OSCAR W. RICHARDS, Ph.D. American Optical Company, Research Center, Southbridge, Mass.
Fluorescent materials, when activated by the absorption of radiant energy, emit radiation at another (usually longer) wavelength on return to their previous energy state. Either invisible ultraviolet or visible blue-violet radiation is generally used in fluorescence microscopy to energize the specimen, which then becomes self-luminous, usually in color. Some materials have sufficient intrinsic or autofluorescence for direct visual examination; others can be made to fluoresce by impregnating them with fluorescent chemicals called fluorochromes or fluors.
Fluorescence microscopy evolved from Köhler's pioneer work with the ultraviolet microscope (96). Summaries of the method have been written by Lehman (99), Radley and Grant (149), Dhéré (38), Haitinger (70), Barnard and Welch (6, 7), Loos (113), Ellinger (44), Heyroth (79), Metcalf and Patton (127), Hamley and Sheard (71), Strugger (186), Braütigam and Grabner (18), Zeiss (202), and Richards (152). The 1939 Discussion of the Faraday Society, the work of Leverenz (107), and the monograph of Pringsheim (148) deal with the physical and theoretical aspects of fluorescence.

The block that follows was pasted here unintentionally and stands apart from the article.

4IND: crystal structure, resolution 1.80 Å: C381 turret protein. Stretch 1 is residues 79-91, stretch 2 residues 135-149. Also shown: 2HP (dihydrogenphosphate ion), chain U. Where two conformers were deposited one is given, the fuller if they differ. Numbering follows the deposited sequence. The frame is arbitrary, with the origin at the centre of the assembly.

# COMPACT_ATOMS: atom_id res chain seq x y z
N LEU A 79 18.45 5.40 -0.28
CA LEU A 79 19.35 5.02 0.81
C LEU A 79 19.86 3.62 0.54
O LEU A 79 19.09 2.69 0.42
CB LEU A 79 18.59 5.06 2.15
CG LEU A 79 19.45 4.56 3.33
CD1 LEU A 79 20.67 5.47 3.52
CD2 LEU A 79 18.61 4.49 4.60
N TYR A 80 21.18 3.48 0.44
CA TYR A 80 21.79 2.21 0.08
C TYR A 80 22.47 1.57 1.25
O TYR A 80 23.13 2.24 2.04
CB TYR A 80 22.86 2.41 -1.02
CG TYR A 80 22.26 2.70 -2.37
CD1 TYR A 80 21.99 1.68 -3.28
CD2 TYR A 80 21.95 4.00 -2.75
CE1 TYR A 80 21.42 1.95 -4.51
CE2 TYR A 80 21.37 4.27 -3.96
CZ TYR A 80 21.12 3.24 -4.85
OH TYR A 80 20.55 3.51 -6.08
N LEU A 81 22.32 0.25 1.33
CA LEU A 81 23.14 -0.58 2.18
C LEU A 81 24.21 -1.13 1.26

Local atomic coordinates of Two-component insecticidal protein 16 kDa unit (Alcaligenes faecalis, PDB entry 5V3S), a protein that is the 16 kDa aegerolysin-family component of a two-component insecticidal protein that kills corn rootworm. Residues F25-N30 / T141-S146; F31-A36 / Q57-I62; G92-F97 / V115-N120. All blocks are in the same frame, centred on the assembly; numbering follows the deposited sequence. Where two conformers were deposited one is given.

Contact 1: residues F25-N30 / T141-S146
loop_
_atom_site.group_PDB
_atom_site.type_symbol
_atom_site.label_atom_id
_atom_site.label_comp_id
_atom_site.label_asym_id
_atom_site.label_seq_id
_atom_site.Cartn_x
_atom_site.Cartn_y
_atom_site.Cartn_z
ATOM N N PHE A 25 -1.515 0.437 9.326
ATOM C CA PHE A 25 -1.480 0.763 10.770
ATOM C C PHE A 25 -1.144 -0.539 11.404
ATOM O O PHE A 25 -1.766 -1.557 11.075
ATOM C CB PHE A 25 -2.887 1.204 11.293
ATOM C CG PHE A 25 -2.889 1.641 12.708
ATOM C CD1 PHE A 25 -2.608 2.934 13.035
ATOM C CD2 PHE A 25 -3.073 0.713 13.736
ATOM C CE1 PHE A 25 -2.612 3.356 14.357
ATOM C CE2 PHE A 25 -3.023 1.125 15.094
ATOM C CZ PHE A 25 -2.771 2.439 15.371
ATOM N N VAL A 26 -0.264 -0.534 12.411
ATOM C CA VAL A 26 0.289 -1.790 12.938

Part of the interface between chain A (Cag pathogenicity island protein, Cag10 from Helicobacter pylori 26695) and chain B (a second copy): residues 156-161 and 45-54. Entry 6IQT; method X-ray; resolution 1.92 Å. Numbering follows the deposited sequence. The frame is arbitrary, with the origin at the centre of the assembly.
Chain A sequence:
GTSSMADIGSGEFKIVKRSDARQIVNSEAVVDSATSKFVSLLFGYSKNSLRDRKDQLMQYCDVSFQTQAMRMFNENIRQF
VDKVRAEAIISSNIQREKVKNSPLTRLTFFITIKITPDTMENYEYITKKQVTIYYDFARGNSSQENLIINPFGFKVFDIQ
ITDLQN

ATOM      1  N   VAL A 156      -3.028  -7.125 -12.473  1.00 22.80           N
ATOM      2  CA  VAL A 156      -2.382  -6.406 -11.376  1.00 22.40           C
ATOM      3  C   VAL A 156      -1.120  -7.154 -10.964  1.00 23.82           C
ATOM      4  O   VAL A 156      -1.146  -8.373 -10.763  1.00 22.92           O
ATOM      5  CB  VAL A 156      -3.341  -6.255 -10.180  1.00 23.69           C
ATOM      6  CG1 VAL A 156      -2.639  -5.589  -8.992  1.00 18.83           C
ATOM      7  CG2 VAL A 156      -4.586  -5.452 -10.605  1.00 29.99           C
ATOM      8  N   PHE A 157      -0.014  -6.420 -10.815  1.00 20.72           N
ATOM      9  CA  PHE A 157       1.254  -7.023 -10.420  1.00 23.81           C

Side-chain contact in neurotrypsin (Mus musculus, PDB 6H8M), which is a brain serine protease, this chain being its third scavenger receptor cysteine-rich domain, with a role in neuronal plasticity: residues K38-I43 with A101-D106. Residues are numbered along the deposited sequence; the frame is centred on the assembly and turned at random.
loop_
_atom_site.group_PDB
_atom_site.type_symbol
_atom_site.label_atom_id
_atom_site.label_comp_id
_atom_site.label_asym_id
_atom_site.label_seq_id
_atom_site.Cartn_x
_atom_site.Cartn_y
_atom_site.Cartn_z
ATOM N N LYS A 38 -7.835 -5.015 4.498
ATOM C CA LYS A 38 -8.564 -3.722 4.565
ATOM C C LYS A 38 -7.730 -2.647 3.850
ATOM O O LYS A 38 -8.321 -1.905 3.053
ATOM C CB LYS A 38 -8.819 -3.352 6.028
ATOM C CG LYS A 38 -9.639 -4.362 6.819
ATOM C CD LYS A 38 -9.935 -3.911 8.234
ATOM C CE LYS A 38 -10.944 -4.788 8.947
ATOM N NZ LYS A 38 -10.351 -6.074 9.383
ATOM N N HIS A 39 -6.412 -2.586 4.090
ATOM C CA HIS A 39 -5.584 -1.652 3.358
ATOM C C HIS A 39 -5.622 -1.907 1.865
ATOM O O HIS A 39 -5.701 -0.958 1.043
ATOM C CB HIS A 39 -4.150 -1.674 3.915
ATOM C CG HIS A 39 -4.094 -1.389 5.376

Optical glass transmits the long wavelength ultraviolet light that excites the fluorescence of most biological specimens. Therefore, the customary light microscope can be used for fluorescence microscopy. In some special problems, such as the study of mineral fluorescence which is activated by the shorter wavelength ultraviolet, quartz optics are required for the lens components of the illuminator and the microscope condenser. Since silver is not a good reflecting material for ultraviolet, Fig. 5·1, the substage mirror of the microscope is replaced by an aluminized, front-surface mirror. Slip-on mounts for these mirrors are available. Rhodium may be useful as a reflecting material (25).